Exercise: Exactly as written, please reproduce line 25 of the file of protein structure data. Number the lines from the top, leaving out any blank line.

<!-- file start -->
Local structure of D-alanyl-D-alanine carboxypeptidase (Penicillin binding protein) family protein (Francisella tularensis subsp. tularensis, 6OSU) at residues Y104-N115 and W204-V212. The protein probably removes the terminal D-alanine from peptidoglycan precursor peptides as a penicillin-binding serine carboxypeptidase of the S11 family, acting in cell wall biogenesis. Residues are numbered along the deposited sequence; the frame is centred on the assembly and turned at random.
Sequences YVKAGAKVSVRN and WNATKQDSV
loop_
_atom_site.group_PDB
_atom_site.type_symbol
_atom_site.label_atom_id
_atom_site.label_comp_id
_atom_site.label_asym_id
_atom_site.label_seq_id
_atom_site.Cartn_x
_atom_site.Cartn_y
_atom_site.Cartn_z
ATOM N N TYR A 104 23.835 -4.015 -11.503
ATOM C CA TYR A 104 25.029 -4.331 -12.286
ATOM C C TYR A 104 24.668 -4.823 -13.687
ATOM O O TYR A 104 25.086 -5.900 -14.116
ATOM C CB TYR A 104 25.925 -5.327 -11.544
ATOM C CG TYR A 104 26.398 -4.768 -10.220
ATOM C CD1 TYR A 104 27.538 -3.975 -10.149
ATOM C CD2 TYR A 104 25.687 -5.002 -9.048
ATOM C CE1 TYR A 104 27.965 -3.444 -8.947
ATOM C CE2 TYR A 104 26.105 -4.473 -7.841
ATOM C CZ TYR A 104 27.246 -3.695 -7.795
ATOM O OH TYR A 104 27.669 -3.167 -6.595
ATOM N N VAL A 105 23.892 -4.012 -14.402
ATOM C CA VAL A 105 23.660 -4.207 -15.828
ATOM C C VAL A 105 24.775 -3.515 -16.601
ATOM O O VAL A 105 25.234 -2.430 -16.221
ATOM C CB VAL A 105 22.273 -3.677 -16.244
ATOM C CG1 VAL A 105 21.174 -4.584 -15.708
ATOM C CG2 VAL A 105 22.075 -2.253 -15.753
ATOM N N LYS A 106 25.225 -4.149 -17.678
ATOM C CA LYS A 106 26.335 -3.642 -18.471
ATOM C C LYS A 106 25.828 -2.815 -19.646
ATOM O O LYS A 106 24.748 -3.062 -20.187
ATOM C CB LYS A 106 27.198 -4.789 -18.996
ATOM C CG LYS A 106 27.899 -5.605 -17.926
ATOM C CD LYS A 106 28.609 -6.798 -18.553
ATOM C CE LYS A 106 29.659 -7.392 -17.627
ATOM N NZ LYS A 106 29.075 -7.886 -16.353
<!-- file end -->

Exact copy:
ATOM N N VAL A 105 23.892 -4.012 -14.402